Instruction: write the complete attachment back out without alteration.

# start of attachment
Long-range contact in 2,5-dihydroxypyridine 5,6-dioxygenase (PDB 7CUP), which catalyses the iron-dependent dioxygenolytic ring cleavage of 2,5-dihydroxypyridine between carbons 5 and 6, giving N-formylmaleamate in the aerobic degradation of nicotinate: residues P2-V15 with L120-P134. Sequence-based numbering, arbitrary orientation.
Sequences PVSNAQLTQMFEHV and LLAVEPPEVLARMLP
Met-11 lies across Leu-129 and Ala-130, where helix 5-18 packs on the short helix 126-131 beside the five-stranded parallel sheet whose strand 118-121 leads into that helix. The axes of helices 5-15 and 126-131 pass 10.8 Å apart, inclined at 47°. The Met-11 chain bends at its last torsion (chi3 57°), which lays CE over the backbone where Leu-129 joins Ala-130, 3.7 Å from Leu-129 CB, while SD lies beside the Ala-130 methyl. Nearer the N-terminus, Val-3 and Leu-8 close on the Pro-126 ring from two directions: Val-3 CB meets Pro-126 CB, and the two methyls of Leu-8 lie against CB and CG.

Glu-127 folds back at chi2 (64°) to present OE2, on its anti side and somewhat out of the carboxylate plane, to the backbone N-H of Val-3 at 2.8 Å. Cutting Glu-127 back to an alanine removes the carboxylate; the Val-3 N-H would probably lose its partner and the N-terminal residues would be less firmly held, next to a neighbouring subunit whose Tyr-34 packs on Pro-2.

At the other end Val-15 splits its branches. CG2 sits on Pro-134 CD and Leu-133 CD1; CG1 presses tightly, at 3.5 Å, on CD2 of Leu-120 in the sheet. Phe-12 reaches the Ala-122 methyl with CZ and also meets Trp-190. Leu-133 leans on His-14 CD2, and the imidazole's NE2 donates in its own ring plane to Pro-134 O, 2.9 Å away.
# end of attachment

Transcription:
Long-range contact in 2,5-dihydroxypyridine 5,6-dioxygenase (PDB 7CUP), which catalyses the iron-dependent dioxygenolytic ring cleavage of 2,5-dihydroxypyridine between carbons 5 and 6, giving N-formylmaleamate in the aerobic degradation of nicotinate: residues P2-V15 with L120-P134. Sequence-based numbering, arbitrary orientation.
Sequences PVSNAQLTQMFEHV and LLAVEPPEVLARMLP
Met-11 lies across Leu-129 and Ala-130, where helix 5-18 packs on the short helix 126-131 beside the five-stranded parallel sheet whose strand 118-121 leads into that helix. The axes of helices 5-15 and 126-131 pass 10.8 Å apart, inclined at 47°. The Met-11 chain bends at its last torsion (chi3 57°), which lays CE over the backbone where Leu-129 joins Ala-130, 3.7 Å from Leu-129 CB, while SD lies beside the Ala-130 methyl. Nearer the N-terminus, Val-3 and Leu-8 close on the Pro-126 ring from two directions: Val-3 CB meets Pro-126 CB, and the two methyls of Leu-8 lie against CB and CG.

Glu-127 folds back at chi2 (64°) to present OE2, on its anti side and somewhat out of the carboxylate plane, to the backbone N-H of Val-3 at 2.8 Å. Cutting Glu-127 back to an alanine removes the carboxylate; the Val-3 N-H would probably lose its partner and the N-terminal residues would be less firmly held, next to a neighbouring subunit whose Tyr-34 packs on Pro-2.

At the other end Val-15 splits its branches. CG2 sits on Pro-134 CD and Leu-133 CD1; CG1 presses tightly, at 3.5 Å, on CD2 of Leu-120 in the sheet. Phe-12 reaches the Ala-122 methyl with CZ and also meets Trp-190. Leu-133 leans on His-14 CD2, and the imidazole's NE2 donates in its own ring plane to Pro-134 O, 2.9 Å away.